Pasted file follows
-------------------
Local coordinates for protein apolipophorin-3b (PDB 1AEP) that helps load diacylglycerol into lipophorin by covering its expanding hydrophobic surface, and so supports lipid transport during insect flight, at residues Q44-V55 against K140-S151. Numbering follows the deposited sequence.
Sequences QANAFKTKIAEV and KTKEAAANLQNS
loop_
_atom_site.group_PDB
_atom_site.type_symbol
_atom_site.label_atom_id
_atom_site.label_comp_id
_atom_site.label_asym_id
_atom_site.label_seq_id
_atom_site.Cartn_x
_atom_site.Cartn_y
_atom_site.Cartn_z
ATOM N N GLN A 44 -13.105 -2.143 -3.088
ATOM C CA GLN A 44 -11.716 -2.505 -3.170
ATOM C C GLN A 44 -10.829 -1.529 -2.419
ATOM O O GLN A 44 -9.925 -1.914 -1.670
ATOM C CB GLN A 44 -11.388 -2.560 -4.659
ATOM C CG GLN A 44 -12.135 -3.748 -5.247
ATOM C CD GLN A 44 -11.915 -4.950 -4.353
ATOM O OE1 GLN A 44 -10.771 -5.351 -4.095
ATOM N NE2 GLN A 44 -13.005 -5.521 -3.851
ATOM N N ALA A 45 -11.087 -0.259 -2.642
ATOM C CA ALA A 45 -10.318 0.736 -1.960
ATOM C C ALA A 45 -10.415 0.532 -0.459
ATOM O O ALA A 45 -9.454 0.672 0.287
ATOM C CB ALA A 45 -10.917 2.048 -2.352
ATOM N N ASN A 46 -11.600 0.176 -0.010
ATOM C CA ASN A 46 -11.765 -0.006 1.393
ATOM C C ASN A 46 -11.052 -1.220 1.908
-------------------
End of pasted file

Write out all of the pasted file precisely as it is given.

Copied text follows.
Local coordinates for protein apolipophorin-3b (PDB 1AEP) that helps load diacylglycerol into lipophorin by covering its expanding hydrophobic surface, and so supports lipid transport during insect flight, at residues Q44-V55 against K140-S151. Numbering follows the deposited sequence.
Sequences QANAFKTKIAEV and KTKEAAANLQNS
loop_
_atom_site.group_PDB
_atom_site.type_symbol
_atom_site.label_atom_id
_atom_site.label_comp_id
_atom_site.label_asym_id
_atom_site.label_seq_id
_atom_site.Cartn_x
_atom_site.Cartn_y
_atom_site.Cartn_z
ATOM N N GLN A 44 -13.105 -2.143 -3.088
ATOM C CA GLN A 44 -11.716 -2.505 -3.170
ATOM C C GLN A 44 -10.829 -1.529 -2.419
ATOM O O GLN A 44 -9.925 -1.914 -1.670
ATOM C CB GLN A 44 -11.388 -2.560 -4.659
ATOM C CG GLN A 44 -12.135 -3.748 -5.247
ATOM C CD GLN A 44 -11.915 -4.950 -4.353
ATOM O OE1 GLN A 44 -10.771 -5.351 -4.095
ATOM N NE2 GLN A 44 -13.005 -5.521 -3.851
ATOM N N ALA A 45 -11.087 -0.259 -2.642
ATOM C CA ALA A 45 -10.318 0.736 -1.960
ATOM C C ALA A 45 -10.415 0.532 -0.459
ATOM O O ALA A 45 -9.454 0.672 0.287
ATOM C CB ALA A 45 -10.917 2.048 -2.352
ATOM N N ASN A 46 -11.600 0.176 -0.010
ATOM C CA ASN A 46 -11.765 -0.006 1.393
ATOM C C ASN A 46 -11.052 -1.220 1.908